The Cost of Advice will be Far Outweighed by a Superior Outcome

I tend to have a personal philosophy when it comes to dealing with matters or situations in which I have little or no knowledge or experience. Despite my education, qualifications, experience, general worldly knowledge and business acumen, there will always be areas of life, both in business and personally, that I simply no little or nothing about. So, what are the alternatives? Well, I can either try to know a little about everything and still experience difficulties, or I can engage with others who hold these areas of expertise. It is this latter approach that I generally choose. Why? Because I know I am receiving sound valuable advice from the outset and I am also avoiding the future cost of initially doing the wrong thing in the first instance and then having to pay more to fix up the problem or issue I have caused.

So I am always intrigued when I speak with practitioners that try to implement something within or for their firms without the current, right or sufficient knowledge. As advisers, we endeavour to encourage our clients to contact us to discuss various scenarios or decisions prior to taking action. We want our clients to see us as their key advisers. This helps avoid mistakes, at times costly ones. Thus, when it comes to our own businesses, why do we avoid engaging suitable expertise to get it right from the outset?

I appreciate that there are probably two prongs to this – cost and sourcing the right adviser. Yes, for specific advice, there will generally always be a cost, whether that be for something such as an SOA, or selling a practice, for valuations, as well as for more general verbal advice. Whilst some of this is required by legislation, irrespective of whether this is so, I would challenge that the outcome from that guidance outweighs its costs. Furthermore, in some instances, you are able to delegate a large proportion of a process to that chosen adviser, such as in business sales.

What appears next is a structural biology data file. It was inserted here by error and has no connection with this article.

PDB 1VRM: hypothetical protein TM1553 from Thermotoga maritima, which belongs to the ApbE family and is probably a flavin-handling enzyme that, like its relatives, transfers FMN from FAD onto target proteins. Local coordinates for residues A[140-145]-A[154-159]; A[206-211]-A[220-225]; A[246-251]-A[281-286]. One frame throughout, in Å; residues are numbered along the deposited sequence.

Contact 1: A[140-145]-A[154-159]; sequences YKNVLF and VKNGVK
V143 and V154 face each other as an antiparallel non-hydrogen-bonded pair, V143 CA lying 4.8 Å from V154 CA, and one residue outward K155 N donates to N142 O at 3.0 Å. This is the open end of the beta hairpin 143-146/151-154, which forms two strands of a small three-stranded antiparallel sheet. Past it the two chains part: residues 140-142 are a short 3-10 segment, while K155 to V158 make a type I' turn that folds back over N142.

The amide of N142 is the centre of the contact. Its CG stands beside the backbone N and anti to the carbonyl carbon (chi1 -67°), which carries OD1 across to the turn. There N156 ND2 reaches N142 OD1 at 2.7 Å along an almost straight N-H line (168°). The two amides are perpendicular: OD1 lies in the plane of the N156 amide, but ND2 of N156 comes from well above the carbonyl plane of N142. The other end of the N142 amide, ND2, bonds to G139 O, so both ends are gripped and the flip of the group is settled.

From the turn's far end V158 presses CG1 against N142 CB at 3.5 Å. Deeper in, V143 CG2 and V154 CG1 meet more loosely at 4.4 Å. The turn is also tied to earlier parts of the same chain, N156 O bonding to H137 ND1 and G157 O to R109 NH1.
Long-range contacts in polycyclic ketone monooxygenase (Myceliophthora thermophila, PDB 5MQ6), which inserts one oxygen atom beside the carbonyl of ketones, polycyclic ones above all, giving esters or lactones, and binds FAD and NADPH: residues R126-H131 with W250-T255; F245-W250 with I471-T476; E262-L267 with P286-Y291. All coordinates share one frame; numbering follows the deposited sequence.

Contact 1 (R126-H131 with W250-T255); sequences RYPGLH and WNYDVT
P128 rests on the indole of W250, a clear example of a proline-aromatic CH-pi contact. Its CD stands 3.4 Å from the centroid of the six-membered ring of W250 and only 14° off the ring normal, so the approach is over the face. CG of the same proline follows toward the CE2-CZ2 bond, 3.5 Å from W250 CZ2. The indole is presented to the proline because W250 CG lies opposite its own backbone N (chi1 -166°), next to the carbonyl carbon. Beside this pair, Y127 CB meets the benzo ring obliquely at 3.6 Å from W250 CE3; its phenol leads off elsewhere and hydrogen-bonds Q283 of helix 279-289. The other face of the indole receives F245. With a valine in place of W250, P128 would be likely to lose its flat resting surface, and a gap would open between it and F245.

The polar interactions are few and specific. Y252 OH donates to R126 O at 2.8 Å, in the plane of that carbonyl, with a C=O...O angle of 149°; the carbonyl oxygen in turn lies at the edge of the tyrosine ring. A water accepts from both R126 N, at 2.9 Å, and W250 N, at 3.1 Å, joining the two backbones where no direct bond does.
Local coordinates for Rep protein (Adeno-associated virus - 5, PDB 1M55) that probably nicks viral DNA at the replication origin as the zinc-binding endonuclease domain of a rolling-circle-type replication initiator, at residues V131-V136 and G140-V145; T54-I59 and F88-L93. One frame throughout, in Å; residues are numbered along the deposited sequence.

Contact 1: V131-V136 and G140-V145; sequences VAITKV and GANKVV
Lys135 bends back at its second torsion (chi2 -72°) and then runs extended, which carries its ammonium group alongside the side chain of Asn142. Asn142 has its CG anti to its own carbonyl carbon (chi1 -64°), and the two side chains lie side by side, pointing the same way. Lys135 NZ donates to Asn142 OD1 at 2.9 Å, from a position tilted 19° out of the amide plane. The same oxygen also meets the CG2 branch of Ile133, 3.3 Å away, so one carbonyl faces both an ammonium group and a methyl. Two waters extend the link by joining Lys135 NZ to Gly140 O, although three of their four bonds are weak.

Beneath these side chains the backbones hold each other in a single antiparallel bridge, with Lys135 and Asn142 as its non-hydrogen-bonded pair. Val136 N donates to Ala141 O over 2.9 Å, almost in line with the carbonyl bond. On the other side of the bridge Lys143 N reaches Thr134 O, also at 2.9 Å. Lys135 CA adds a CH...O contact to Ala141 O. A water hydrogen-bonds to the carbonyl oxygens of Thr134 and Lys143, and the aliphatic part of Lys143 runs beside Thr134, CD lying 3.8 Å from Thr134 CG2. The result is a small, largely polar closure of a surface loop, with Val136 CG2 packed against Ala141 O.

The second aspect is finding the right adviser for you. Now there are parties out there that tout themselves as experts with the required knowledge in your areas of need with your best interests at heart and they’re simply not. There will always be some advisers that are a better fit for you, and there is no harm in acknowledging that, so it’s a matter of finding the adviser with whom you engage with well, trust and believe will do the best job for you, someone who is hopefully professional and ethical. Again, the cost of their service will become less important when you can see the value they can contribute.

If I can provide a couple of examples, which in this instance relate to the sale of practices. This is an area that I can in part understand why someone selling their business doesn’t want to pay a broker $20K, $30K, $50K or whatever. But, on the flip side, this is a transaction relating often to one of the vendor’s most significant assets, which quite often, will fund their retirement. Therefore, is this something that you want to gamble with; I would think not.

If I had a dollar for everyone that said to me they wished they had spoken to me prior to the sale of their practice, I would be one wealth women. However, that’s not the point to me. It’s the feeling of regret that I try to help practitioners avoid. In fact, I will often say to a client when providing advice that you may not like what I have to say, but I will be saying it rather than sitting on the fence, and I will tell you why, thus enabling the practitioner to make an informed decision for themselves with their eyes wide open.